Welcome to the ABA! Bell Talk Forums Small Bells Need Info About 4 Small Bells

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    • #12605
      Carolyn Whitlock

      George, an ABA member in Vermont writes:

      I would like to post a request for information on four bells that belong to a friend of mine. The first two come in red cloth bags a foot long by about 4 inches wide, which are labelled “Shreve & Company, San Francisco”. Above this name is an emblem of a bell, flanked by the letter “S” on each side. There is no inscription cast on either bell. The smaller one sounds a clear E flat two octaves above middle C (1262 Hz). The other one sounds a clear G two octaves above middle C (1578 Hz). Their match to the notes on the piano is very clear, as if they had been tuned.

      I also have a pair of two bells, again no inscription, attached to a bar by a hammered copper fitting. Each bell contains a triple clapper. Again, there is no inscription on them. Their pitch is lower than the other two bells and not quite as accurate. One rings about G an octave and a half above middle C (about 789 Hz). The other sounds E a 10th above middle C (about 654 Hz).

      The pair of bells appear to be forged rather than cast. I believe the individual bells were cast.

      Would anyone have an idea of the history of these bells and perhaps what they might be worth? I’ve attached three photos of them.

      Thanks for any help you can provide.

    • #18052

      Hey George! Good to hear from you!

      You have a couple nice sets of bells. Any chance of a close up of the mark you describe? I am including what I think you are describing below, if that helps. The first two bells appear to be sliver plated (worn a bit though, from rubbing in the bag or over polishing?). If the marks are similar to what I have below, and given your description of them, then you have bells from Shreve & Co (San Francisco) who are a still in existence (Jewelers) and produce silver plated objects of this nature. You can check out their website with a simple google search. (Remember the marks change over time, so even if it isn’t an exact match, check out the company’s other marks!)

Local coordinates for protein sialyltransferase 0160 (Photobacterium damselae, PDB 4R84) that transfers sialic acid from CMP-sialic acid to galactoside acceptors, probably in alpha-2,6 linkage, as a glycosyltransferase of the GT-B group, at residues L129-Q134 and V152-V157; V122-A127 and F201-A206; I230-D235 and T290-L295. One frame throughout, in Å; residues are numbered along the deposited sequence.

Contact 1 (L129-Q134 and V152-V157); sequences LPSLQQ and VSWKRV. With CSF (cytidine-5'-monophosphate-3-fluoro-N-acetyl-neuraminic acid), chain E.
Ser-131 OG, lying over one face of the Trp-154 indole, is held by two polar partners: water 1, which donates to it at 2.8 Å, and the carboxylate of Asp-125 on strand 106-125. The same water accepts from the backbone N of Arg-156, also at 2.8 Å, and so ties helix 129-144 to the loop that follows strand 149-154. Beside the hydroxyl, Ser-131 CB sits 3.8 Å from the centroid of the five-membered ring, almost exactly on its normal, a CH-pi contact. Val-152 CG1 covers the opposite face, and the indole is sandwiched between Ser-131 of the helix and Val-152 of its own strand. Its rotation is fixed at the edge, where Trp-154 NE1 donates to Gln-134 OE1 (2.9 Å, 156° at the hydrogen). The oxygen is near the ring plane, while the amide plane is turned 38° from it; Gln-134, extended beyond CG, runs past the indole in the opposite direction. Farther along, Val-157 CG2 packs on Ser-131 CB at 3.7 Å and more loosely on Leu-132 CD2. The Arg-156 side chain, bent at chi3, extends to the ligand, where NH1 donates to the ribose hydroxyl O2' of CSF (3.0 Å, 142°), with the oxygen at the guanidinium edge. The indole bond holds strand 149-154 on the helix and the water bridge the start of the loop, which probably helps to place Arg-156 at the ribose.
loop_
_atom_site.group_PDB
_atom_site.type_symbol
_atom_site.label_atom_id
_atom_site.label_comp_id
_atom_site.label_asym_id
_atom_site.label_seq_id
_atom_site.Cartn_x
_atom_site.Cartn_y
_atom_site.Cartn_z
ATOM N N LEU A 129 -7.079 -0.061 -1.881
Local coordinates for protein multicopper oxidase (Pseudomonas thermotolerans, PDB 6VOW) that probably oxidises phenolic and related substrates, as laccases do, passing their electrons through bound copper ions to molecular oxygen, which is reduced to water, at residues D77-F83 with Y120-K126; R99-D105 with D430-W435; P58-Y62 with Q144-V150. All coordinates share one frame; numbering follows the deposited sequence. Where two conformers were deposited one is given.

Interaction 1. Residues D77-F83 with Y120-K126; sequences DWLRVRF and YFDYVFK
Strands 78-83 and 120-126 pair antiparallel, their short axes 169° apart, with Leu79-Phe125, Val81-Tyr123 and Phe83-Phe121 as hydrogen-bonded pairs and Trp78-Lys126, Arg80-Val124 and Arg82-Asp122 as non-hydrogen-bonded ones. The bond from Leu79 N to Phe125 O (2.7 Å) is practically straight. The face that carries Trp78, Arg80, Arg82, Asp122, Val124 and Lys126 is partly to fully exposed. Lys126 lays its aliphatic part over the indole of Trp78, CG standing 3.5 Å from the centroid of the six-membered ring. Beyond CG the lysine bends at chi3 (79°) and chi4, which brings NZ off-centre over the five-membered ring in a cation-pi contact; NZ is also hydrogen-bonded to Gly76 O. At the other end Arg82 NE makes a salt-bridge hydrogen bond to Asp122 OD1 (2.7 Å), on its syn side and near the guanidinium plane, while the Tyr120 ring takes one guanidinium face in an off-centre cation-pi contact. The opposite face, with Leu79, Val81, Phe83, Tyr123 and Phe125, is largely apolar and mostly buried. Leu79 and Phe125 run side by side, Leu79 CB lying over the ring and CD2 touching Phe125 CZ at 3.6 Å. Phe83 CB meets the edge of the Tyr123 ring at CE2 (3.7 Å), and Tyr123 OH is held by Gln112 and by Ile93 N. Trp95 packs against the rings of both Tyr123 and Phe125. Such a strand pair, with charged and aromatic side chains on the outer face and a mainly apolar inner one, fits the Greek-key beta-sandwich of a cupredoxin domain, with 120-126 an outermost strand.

We cannot do evaluations on this site. The item really needs to be seen in person for a lot of small clues and for issues that may not be readily apparent (examples: substituted clapper? – less value, rare version of clapper? – greater value) so it would leave either an unusual range of values that would be useless or place us in the position of giving a guess that might be totally wrong for innocent reasons. Then you would be mad at us!

      Also, oddly enough, we all collect bells here so if I value it for you at $$$$ and want to buy it, is my estimate high or low? How would you know? I would essentially be negotiating with myself! So we don’t do that here.

      I suggest looking at on line sources for similar silver items as a start (auction sites for example). In this case, if the marks match, I would contact the Jewelry company directly (http://www.shreve.com) and find out the age (they can possibly tell by the marks) and original value of the bells. I would also ask them how much to refurbish them, that could add to the price! Having the original bags HELPS the value by the way!

      The other bells are typical sleigh bells that mount directly to the wagon or sleigh. The three clappers give a pleasant ‘jingle’ when in motion and the open mouth at the bottom Is to allow for dried mud or snow pack that splashes up to drop off (where a closed ‘jingle bell’ shape would simply pack in and become useless).

      The overall style or shape of the bell looks to be American, so I think it’s a local – not imported – bell, but I would have to get more details on it to be absolutely sure. For example: Do they hold a strong magnet anywhere? Do you have a shot of the inside? Any marks of any sort? ( I think they might be bells turned on a lathe vs hand forged but the photo doesn’t really give enough detail to tell.) How are they attached to the bar? how is the clapper attached to the inside? That kind of thing. The smaller profile seems to indicate it is for a section of or vehicle that is typically lower to the ground (so it won’t catch/drag) like a sleigh or dog/goat sled type but that does require more research.

      Typically, open mouth bells with one clapper tended to be installed in lower positions, while those with three clappers tended to be mounted higher to keep them out of the heavier mud.

      This is just a preliminary guess from what I can see from your description and the photos you did include though, more details may change things!

      I think that you do have a couple nice sets of bells, and I hope my ramblings help in your quest!


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